The biggest meteorite to ever fall in Britain 32,000 years ago has gone on display for the first time here.
The rock lay undiscovered on the doorstep of a house for at least 80 years before archaeologists discovered it was a 90 kilogrammes space rock, measuring 1.6 ft long.
After sitting on the step of Lake House near Wilsford-cum-Lake, Wiltshire, since the 1900s, it is on display for the first time at the Salisbury and South Wiltshire Museum, the Daily Mail reported.
Researchers have worked out that the rock had landed in UK 32,000 years ago – making it bigger than any other meteorite found in Britain.
It was handed in to the Natural History Museum when the Bailey family sold Lake House to musician Sting in 1991.
Professor Colin Pillinger said he realised the meteorite’s amazing history when he spotted a photograph of it in Country Life magazine.
“We know that it fell onto this part of the world around 30,000 BC, and it probably would have fallen onto an ice sheet, which preserved it. We think it must have been found by Neolithic people who built Stonehenge and all the hundreds of burial barrows all over Salisbury Plain,” Colin Pillinger was quoted as saying by the paper.
“They buried it, which preserved it again, in the chalk, because meteorites don’t tend to last long in the British climate,” he added.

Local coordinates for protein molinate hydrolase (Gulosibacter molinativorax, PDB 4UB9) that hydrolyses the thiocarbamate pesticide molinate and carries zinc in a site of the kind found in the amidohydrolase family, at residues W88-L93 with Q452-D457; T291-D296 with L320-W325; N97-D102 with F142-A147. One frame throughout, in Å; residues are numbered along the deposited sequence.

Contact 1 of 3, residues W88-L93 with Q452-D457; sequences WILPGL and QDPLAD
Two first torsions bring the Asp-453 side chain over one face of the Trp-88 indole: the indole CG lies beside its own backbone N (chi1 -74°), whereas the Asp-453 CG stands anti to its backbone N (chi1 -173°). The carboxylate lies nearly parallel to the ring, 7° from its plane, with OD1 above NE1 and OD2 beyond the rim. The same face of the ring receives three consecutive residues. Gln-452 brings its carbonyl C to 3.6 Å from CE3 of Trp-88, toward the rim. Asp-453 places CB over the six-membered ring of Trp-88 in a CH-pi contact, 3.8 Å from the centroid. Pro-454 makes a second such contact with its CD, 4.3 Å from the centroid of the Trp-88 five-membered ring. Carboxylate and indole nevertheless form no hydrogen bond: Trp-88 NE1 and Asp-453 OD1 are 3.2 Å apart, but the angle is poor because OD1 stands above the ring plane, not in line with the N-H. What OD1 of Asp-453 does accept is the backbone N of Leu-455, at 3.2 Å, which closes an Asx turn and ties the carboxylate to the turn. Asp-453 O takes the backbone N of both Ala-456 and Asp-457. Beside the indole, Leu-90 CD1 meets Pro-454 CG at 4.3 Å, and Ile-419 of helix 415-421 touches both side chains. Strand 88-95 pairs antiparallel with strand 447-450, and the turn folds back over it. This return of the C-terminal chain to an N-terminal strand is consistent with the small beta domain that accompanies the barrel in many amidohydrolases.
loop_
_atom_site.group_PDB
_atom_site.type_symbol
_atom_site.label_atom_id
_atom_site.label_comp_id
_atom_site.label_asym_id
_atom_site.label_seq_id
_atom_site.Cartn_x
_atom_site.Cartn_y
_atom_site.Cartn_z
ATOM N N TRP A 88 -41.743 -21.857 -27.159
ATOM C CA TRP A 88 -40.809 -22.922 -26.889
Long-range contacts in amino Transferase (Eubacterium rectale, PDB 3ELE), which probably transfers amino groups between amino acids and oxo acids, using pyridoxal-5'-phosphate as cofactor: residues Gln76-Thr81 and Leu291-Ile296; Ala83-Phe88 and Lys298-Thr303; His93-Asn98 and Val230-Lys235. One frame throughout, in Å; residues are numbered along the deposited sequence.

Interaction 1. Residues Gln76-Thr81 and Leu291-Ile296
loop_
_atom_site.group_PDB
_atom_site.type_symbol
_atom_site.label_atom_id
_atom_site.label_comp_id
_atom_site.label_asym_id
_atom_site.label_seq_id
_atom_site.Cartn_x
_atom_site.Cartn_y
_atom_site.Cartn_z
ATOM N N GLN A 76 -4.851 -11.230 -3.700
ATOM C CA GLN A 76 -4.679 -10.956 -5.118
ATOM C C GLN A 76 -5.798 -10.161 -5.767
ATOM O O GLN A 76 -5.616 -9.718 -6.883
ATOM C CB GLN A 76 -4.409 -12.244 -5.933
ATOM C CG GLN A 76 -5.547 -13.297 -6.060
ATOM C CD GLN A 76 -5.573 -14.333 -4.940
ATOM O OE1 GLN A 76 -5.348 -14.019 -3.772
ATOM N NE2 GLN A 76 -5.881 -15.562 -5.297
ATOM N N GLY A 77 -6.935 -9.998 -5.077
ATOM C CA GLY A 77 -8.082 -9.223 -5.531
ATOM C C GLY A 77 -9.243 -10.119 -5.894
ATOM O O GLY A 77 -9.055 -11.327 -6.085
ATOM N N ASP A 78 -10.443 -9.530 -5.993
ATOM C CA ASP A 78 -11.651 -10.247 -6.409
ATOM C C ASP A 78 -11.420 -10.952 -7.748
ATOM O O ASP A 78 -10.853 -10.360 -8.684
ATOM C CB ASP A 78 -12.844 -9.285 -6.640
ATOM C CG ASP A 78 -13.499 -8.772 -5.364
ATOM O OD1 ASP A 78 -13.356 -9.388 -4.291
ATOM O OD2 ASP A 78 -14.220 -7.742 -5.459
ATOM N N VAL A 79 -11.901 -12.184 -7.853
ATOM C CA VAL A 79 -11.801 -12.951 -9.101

“It was when we realised from photos in Country Life, that this stone had been at Lake House before the Baileys and going back into the 19th century that we realised it must have been dug up by Edward Duke, whose family lived there for 11 generations, who was a trained archaeologist and who excavated lots of barrows on his estate,” Colin Pillinger said.
Professor Colin Pillinger, who has been researching the meteorite’s history for more than a year, found photographic evidence of the rock on the steps of the house before the family owned it.
The meteorite, known as a Common Chondrite, went on display at the Salisbury and South Wiltshire museum, in the city, on Tuesday.
“It’s not uncommon for exotic rocks to be built into burial mounds. And it’s still covered in chalk which is the bedrock of the landscape,” Adrian Green, director of the museum, said.
“And it’s colossal – it would take four people to lift it – and it’s not aesthetically pleasing, so common sense dictates that this has not been shipped from abroad at ridiculous cost and significant effort, but that it came from the UK,” Adrian Green added.